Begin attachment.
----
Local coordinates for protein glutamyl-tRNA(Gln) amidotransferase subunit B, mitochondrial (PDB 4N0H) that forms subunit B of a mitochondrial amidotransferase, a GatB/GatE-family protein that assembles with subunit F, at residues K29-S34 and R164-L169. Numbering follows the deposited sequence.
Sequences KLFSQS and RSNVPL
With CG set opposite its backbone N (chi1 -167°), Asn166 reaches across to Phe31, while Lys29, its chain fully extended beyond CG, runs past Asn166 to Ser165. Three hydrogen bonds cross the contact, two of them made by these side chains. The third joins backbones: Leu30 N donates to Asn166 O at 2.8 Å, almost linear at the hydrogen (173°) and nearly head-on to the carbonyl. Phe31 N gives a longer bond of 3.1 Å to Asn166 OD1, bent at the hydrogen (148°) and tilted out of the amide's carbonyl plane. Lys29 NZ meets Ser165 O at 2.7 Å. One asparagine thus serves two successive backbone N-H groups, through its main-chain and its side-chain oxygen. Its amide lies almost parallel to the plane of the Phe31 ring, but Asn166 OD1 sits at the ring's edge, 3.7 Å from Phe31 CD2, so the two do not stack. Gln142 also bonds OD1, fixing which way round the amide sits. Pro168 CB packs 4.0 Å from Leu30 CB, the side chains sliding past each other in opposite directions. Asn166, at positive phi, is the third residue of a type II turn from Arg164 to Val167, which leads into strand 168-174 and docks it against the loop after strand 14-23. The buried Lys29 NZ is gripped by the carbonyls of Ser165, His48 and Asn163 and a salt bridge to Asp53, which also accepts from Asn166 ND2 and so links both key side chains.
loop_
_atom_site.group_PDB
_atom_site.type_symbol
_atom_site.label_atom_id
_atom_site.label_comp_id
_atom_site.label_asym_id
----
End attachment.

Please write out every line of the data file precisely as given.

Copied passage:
Local coordinates for protein glutamyl-tRNA(Gln) amidotransferase subunit B, mitochondrial (PDB 4N0H) that forms subunit B of a mitochondrial amidotransferase, a GatB/GatE-family protein that assembles with subunit F, at residues K29-S34 and R164-L169. Numbering follows the deposited sequence.
Sequences KLFSQS and RSNVPL
With CG set opposite its backbone N (chi1 -167°), Asn166 reaches across to Phe31, while Lys29, its chain fully extended beyond CG, runs past Asn166 to Ser165. Three hydrogen bonds cross the contact, two of them made by these side chains. The third joins backbones: Leu30 N donates to Asn166 O at 2.8 Å, almost linear at the hydrogen (173°) and nearly head-on to the carbonyl. Phe31 N gives a longer bond of 3.1 Å to Asn166 OD1, bent at the hydrogen (148°) and tilted out of the amide's carbonyl plane. Lys29 NZ meets Ser165 O at 2.7 Å. One asparagine thus serves two successive backbone N-H groups, through its main-chain and its side-chain oxygen. Its amide lies almost parallel to the plane of the Phe31 ring, but Asn166 OD1 sits at the ring's edge, 3.7 Å from Phe31 CD2, so the two do not stack. Gln142 also bonds OD1, fixing which way round the amide sits. Pro168 CB packs 4.0 Å from Leu30 CB, the side chains sliding past each other in opposite directions. Asn166, at positive phi, is the third residue of a type II turn from Arg164 to Val167, which leads into strand 168-174 and docks it against the loop after strand 14-23. The buried Lys29 NZ is gripped by the carbonyls of Ser165, His48 and Asn163 and a salt bridge to Asp53, which also accepts from Asn166 ND2 and so links both key side chains.
loop_
_atom_site.group_PDB
_atom_site.type_symbol
_atom_site.label_atom_id
_atom_site.label_comp_id
_atom_site.label_asym_id